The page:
But, a lot of little foxes never made it to Grandma Shirley's or forsook Uncle Hubert, because they got ambushed by Julian magic. One minute, there was magnolias, and then, suddenly, they were FMBC and, while Frank Mankiewicz was putting them down on the plus side of his delegate list, Julian Bond was strolling off on gilded splinters to ju-ju another stray.
In fact, Julian magic played such a critical role in the nomination of George McGovern that McGovern probably would not be in the position to have even the slim chance he does of evicting Richard Nixon had he not had Julian out preachin and healin for him. Although in the final tabulation of delegate votes, a large number of black delegates cast their votes for Shirley Chisholm in a symbolic show of black solidarity and strength; when it counted, on the credentials votes on the South Carolina. California and Cook County delegations, and on the initial Presidential rollcalls, blacks backed McGovern in numbers. Without this strong black support, McGovern might well have been stopped, and, without Julian Bond. McGovern never would have gotten it.
ORIGINALLY, JULIAN BOND had not intended to support George McGovern or any of the white Democrats dueling for the honor of jousting Richard Nixon. In fact, in August of 1971, at the strategy meeting of the Southern Black Caucus in Mobile, Bond had been instrumental in the framing and passage of a resolution urging blacks to collect and conserve their political torque, withholding any commitment to a specific major contender until after the attrition of the primaries or even after the Convention.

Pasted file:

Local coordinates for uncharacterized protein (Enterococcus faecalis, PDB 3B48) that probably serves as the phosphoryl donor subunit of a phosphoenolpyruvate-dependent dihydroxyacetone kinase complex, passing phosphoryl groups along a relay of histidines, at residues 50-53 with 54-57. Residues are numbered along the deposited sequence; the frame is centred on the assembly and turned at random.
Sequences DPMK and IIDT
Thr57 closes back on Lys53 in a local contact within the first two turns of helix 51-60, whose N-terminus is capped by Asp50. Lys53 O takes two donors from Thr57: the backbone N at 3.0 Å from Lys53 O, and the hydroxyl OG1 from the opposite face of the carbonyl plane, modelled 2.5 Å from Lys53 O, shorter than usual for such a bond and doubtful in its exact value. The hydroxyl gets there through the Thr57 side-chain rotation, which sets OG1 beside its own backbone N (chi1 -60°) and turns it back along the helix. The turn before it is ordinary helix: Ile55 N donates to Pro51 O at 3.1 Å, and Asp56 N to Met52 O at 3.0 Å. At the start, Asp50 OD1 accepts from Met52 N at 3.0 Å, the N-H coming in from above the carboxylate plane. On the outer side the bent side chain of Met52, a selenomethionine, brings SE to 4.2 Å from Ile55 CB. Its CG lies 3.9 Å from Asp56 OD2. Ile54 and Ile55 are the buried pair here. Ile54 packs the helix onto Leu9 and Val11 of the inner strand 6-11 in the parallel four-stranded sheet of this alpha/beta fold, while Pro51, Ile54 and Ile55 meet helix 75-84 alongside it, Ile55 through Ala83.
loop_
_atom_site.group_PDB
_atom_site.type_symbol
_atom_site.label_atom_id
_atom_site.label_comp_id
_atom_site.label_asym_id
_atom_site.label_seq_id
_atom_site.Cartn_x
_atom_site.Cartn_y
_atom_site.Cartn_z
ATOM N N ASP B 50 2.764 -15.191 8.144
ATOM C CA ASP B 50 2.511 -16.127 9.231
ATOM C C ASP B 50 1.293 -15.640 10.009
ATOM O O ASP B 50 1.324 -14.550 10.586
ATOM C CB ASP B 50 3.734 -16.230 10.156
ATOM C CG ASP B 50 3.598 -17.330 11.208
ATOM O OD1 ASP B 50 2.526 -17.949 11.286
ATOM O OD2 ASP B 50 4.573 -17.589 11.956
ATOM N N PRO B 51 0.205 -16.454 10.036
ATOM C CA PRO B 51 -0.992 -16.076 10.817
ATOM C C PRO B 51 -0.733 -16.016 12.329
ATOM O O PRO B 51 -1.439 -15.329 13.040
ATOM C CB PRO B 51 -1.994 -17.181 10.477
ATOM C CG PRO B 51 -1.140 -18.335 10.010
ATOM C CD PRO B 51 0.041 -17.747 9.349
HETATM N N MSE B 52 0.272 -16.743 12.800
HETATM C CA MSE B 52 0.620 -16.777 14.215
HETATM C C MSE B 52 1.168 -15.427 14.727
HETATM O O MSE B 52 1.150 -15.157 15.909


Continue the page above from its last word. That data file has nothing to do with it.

Like many blacks. Bond was deeply discontented with the Democratic party after the '68 campaign. With nowhere else to go blacks--as they had since the New Deal--had religiously voted Democratic in '68, and had voted in such numbers that one out of every five votes Hubert Humphrey got was cast by a black. But, blacks had gotten little, if anything, back from the Democratic party in return. With the exception of Bond's nomination for the Vice-Presidency and the seating of the Mississippi Loyalists, blacks had failed to get at the Chicago Convention the kind of recognition and power to which they were entitled. Moreover, after the Humphrey Muskie ticket was nominated, black politicians became the neglected step-children of the campaign, getting only the last-pickings of campaign resources and positions, and having no say in major decision-making. Perhaps worst of all, blacks had ridden a loser in '68, in trying their political future of Plubert Humphrey. For the next four years the critical domestic power of the Presidency would be in the hands of Richard Nixon, a man who owed them nothing and know it.